• Instagram photos are square: It used to be either landscape or portrait. But Instagram’s layout — your profile and your feed — have a 1:1 ratio. Placing your subject at the center works well.
  • Consider composition: Yes, your artwork is the center of attention, but it’s Instagram and you’re promoting yourself and your art. So don’t forget to consider picture composition. Make sure that your subject is isolated from the rest of the background so it stands out in the frame.
  • Take advantage of natural lighting: Light is one of the most important elements of photography. Don’t rely solely on post-production. Make use of natural light whenever possible.

#2 Write Good Descriptions and Captions

Image Credit: @kennyscharf

Everyone knows that being on Instagram means telling stories and conveying messages through visual means which are largely comprised of images and videos. So, it goes without saying that one of the best ways to market a good piece of artwork on Instagram is through an interesting caption coupled with high-quality images.

You might be an artist who fancies leaving the interpretation of your pieces to your viewers. There’s nothing wrong with that. But if you have a goal to sell and to attract more attention, you need to leverage the power of each element as much as possible.

A photo of your finished pieces is the chance to tell a story or build one around it. You can talk about what inspired the piece, how grueling the process was, the challenges you went through during its creation, your ups, and downs, etc.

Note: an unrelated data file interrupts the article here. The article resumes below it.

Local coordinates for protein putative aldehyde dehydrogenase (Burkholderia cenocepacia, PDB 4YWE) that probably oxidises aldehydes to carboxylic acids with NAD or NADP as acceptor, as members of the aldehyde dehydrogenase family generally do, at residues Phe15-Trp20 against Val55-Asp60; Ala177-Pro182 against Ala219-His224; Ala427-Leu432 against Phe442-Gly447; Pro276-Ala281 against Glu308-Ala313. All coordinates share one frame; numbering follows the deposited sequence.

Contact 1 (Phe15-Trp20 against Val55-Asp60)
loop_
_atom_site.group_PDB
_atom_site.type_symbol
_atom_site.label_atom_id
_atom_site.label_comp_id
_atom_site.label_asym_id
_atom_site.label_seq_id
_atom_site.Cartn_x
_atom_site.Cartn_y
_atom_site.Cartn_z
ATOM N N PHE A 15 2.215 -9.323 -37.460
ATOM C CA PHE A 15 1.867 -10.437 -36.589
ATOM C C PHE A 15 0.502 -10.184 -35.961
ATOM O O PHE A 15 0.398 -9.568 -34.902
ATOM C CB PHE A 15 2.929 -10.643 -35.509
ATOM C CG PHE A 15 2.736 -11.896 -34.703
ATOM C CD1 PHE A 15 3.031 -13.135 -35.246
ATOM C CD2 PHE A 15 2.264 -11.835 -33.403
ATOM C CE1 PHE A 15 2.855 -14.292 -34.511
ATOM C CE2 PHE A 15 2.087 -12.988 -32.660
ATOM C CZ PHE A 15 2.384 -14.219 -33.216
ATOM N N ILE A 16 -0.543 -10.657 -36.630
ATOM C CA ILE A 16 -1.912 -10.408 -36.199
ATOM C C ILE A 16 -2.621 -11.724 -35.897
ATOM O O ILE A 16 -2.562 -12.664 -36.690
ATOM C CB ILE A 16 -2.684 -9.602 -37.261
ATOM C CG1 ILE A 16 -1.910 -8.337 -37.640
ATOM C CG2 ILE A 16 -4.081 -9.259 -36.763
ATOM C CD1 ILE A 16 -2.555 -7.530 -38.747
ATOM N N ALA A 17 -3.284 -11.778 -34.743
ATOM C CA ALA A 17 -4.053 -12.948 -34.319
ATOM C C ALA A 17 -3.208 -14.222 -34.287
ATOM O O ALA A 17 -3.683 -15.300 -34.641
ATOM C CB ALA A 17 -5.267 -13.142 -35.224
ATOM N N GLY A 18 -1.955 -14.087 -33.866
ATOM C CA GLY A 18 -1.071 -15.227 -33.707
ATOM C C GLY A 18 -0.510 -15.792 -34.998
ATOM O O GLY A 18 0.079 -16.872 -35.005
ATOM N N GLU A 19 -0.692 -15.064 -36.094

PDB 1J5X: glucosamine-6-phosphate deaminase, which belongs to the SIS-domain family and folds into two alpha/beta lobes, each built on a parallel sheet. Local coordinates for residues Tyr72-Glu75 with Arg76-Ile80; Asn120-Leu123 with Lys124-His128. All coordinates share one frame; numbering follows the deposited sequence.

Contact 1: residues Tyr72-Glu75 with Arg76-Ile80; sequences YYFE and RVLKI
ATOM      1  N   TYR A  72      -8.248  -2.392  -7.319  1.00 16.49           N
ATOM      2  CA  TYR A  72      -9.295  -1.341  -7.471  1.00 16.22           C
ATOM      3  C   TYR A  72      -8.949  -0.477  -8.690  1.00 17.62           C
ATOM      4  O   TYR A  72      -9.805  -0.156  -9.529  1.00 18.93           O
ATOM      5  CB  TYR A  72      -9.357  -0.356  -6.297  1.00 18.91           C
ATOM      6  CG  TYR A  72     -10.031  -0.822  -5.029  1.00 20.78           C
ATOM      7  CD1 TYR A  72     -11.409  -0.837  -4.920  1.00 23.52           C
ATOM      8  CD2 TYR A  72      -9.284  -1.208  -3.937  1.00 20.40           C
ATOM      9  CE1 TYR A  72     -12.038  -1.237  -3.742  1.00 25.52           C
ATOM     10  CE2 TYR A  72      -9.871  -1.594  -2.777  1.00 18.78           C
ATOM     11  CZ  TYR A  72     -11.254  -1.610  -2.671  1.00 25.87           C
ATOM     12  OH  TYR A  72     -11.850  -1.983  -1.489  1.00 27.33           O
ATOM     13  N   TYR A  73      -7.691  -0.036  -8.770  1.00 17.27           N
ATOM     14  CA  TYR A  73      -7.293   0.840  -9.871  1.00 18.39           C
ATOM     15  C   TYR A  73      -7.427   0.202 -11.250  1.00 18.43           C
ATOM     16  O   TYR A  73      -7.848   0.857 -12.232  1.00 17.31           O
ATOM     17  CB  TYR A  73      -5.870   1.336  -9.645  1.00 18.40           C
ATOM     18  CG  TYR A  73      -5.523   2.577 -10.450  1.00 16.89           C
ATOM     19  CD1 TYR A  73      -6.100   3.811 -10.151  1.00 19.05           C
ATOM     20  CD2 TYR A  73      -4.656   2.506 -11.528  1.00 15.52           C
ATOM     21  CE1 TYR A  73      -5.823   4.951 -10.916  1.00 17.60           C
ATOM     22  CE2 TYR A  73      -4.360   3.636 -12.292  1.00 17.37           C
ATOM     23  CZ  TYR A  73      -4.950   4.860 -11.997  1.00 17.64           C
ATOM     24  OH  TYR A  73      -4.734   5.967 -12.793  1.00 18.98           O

Instagram is a place to spark conversation and generate engagement (more on this later).

Yes, pictures speak a thousand words. But you need to remember that you’re not the only artist showcasing their work on this social media platform. If you want engagement and hype around your works, you need to do more than just put up pictures of your pieces.

Recall how I mentioned that gorgeous work is useless if no one knows about its existence.

#3 Include CTAs in Your Captions


Image Credit: @alfredcabillonart

Effectively managing and setting your Instagram account for interested buyers means making the most of what you have and effectively turning it into an opportunity — a road to bigger and better things for your business.

Some may be skeptical to do this because it might reek of shameless plugging. But in all complete honesty, you have nothing to be ashamed of. And if you’re in doubt, just check out your favorite influencers’ profiles.

Besides, there’s no formula that says you have to direct people towards your official website (if you have one) at all times.

You can invite your interested viewers to special events or gallery openings that matter to your career or point them towards describing to your mailing list so they’re constantly updated about every recent development from you. Even better? You can direct them to your YouTube channel (if you have one) by showing videos about how you did the whole process.

You don’t want to direct your interested audiences to your feed and have them go, “Okay, I’ve seen your art, now what?”

This is why a call to action matters for you if you are an artist promoting your work on Instagram. The more information you can provide potential customers through that one line of CTA, the better it is for you and your interested clients.

Some best practices you should take into account include: 

  • Use strong action words: With CTAs, you want to be clear and concise. While Instagram provides you with a lot of leeway for length, you have to always assume that your audience is in a rush and will not read through a two-paragraph invitation to go to an art event that will feature you. Start your CTA with what you want your audiences to do.
  • Inspire emotion and enthusiasm: Using power words or phrases are essential; words and phrases like, ‘amazing,’ ‘great,’ ‘authentic,’ ‘guaranteed,’ ‘behind the scenes,’ etc. Another effective element — though minimal, is to add an exclamation point at the end of your announcement. Maybe something like, “10 VIP tickets to my artwork showcase to the first 10 people who like and share!”